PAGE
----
Hello, my name is Jason Reynolds and I’m a sophomore studying environmental science (at UNC)! I’ve had many opportunities to learn new things this semester at the OBX Field Site and my internship was certainly one of them. This semester, I worked with Paul Paris, a research scientist at the Coastal Studies Institute who works in the coastal marine processes and geomorphology lab. While there were some minor bumps along the way, overall, I enjoyed the work I completed with Paul and can say I learned some new things.
At the start of my internship, I remember being a bit nervous because I wasn’t exactly sure of what I would be working on. I had been informed of a few potential projects I could pursue with Paul but didn’t have a clear choice. After some discussion, we settled on a fun and interesting project in which we used Light Detection and Ranging (Lidar) data and GRASS GIS to analyze changes to marshes on nearby Pea Island. From working on the project, I refined my skills in completing research and gained valuable exposure to geographic information system (GIS) software. I’ll now give a brief rundown of the project.
Lidar is a sensing method that uses a laser to collect elevation data remotely, such as from an aircraft. While it can be quite accurate in most environments, in densely vegetated marsh ecosystems the laser typically returns higher-than-actual elevation values. We collected lidar datasets and brought them into GRASS GIS to complete some corrections, based on other research I had completed. Once this was complete, we used aerial photography to mask our data and only leave behind what we thought to be marsh. We completed some calculations based on what was left, ultimately creating a map that showed the change in elevation of an area of marsh between 2008 and 2018 (to our best estimate).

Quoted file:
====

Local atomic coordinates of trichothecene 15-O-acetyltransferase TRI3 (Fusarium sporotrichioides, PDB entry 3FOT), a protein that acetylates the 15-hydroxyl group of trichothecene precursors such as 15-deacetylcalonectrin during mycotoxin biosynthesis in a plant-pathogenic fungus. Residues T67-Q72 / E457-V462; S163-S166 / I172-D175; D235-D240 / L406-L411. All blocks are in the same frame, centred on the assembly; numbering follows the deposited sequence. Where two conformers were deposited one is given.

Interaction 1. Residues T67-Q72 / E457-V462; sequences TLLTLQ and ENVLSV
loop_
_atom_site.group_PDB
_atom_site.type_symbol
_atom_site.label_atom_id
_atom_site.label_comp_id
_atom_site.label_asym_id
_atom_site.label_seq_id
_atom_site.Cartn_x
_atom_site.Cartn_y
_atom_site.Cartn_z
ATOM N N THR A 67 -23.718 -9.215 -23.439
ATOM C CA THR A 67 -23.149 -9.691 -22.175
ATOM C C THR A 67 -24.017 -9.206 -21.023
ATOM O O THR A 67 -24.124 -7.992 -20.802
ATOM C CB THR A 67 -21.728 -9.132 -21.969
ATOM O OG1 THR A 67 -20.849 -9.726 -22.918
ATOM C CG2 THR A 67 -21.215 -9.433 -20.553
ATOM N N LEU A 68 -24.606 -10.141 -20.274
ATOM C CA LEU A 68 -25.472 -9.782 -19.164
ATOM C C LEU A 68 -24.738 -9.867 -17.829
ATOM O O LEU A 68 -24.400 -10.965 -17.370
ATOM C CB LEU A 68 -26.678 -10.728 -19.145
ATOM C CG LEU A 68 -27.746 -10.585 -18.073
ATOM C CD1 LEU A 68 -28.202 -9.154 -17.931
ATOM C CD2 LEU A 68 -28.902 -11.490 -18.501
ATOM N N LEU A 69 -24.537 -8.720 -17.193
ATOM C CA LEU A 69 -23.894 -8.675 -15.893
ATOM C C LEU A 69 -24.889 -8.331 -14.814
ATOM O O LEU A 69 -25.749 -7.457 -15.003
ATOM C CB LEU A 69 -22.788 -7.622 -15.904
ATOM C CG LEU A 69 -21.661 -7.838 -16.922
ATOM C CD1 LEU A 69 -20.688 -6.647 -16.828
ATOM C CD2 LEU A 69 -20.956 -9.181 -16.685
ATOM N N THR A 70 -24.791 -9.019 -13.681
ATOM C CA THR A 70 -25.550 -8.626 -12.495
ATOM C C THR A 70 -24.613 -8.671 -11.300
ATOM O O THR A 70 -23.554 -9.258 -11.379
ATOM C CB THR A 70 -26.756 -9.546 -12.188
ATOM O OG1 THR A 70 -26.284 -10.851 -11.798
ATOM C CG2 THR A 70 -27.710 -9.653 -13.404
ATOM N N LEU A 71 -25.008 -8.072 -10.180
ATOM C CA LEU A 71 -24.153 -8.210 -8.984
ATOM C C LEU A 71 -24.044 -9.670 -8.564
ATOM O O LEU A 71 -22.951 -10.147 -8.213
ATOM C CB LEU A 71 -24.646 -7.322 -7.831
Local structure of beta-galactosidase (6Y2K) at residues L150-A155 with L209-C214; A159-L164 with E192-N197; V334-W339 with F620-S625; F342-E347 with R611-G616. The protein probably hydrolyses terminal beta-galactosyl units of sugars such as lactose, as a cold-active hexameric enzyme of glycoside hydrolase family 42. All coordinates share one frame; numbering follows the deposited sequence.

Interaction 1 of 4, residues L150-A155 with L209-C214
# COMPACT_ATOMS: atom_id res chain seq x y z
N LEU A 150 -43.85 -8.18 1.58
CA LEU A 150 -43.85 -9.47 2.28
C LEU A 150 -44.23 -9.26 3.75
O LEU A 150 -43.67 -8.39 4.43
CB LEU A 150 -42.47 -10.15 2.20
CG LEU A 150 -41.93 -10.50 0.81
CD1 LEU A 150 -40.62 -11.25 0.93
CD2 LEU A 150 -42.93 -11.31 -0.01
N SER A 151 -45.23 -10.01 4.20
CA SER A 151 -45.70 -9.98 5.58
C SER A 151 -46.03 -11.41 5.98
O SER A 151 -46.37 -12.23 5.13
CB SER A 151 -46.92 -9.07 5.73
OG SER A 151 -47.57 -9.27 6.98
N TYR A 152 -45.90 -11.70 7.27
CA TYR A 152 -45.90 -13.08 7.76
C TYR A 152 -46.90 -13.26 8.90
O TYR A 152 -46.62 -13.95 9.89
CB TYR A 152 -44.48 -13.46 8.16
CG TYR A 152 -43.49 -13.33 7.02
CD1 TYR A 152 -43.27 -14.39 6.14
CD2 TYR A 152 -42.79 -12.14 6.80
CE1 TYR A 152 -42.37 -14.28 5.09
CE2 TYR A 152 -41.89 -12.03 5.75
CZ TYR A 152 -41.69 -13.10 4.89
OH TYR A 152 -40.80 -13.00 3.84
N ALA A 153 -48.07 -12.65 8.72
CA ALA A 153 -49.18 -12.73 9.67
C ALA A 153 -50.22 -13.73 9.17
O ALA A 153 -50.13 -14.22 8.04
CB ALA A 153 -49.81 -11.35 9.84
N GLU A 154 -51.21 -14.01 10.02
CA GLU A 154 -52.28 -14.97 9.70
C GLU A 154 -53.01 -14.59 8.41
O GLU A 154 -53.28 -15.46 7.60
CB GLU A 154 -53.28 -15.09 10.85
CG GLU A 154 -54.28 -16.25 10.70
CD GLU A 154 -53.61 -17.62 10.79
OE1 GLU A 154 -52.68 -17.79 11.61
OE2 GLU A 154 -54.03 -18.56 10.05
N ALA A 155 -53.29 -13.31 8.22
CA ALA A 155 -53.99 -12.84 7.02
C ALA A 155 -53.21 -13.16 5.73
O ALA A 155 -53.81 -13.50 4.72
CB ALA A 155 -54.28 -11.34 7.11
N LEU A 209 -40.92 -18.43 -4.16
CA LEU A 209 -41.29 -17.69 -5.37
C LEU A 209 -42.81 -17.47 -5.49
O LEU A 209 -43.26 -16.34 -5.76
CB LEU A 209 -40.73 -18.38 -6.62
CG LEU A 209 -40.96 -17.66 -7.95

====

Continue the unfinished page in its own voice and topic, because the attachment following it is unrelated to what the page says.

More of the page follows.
(Above) The infrared band of aerial imagery of our study site from 2008!
(Above) The map created by subtracting elevation values from 2018 and 2008. Red pixels indicate areas where elevation has increased, and accretion has occurred. We attribute the widespread accretion to the inlet that opened in this area as a result of Hurricane Irene in 2011!
While this internship was perhaps less adventurous than others, it provided a great balance to the fieldwork and other demanding activities during the semester. Also, being a relatively short trip (CSI to my residence for the semester), it provided me with some helpful flexibility and left room for independent work. In addition, I know that I am coming away with a number of new skills. I gained experience in following the process of a semi-formal research project, as well as in the creation of a formal report summary. The demand for research required me to improve my abilities in completing a literature review, which will be of high value to me in the future. I also gained some good exposure to GIS software, which is a large part of much work in my field of study. These skills will be of great value to my future studies!
Overall, the internship was definitely a more enjoyable part of my semester. I enjoyed working with Paul, and certainly encourage anyone who has an interest in completing some research of their own to ask about working with one of the excellent staff at CSI. And to any prospective students: in any internship at the OBXFS, make the most of it and use your voice to create a project and experience you will look back on and value. Best!